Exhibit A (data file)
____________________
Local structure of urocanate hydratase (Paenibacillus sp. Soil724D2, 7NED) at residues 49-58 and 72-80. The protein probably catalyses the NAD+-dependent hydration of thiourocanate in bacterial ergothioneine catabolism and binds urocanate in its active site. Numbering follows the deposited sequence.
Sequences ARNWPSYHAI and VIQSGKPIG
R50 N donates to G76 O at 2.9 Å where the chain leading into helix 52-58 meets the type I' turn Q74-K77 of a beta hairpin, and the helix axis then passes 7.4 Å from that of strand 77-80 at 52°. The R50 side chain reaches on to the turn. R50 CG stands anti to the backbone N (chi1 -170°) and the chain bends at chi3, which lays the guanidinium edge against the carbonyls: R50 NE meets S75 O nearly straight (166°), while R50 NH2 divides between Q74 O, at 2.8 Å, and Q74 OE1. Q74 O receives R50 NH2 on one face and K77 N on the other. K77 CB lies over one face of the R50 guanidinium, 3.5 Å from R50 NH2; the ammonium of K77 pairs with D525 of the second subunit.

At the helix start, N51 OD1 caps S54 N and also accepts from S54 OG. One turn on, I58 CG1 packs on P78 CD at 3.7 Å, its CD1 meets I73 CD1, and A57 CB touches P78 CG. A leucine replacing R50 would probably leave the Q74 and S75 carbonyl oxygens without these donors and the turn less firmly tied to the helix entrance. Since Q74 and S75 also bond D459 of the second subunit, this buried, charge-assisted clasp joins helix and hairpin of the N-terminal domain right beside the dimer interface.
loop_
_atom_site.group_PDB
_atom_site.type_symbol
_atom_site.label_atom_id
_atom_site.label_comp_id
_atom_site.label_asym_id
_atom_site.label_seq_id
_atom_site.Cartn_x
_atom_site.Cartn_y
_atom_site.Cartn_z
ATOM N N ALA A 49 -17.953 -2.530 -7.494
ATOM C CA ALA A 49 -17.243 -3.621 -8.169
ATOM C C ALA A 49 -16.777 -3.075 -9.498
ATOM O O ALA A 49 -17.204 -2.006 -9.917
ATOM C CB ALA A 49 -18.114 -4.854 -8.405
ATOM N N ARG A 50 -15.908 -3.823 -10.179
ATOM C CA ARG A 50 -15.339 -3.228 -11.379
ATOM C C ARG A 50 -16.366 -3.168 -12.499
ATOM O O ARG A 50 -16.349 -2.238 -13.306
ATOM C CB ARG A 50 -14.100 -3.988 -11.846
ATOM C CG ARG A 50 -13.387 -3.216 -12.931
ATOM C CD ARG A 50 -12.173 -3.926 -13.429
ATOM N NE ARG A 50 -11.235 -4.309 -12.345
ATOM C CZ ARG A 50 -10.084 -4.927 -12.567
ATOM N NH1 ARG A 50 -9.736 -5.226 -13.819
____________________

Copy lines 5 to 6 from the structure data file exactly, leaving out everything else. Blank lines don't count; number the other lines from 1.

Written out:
loop_
_atom_site.group_PDB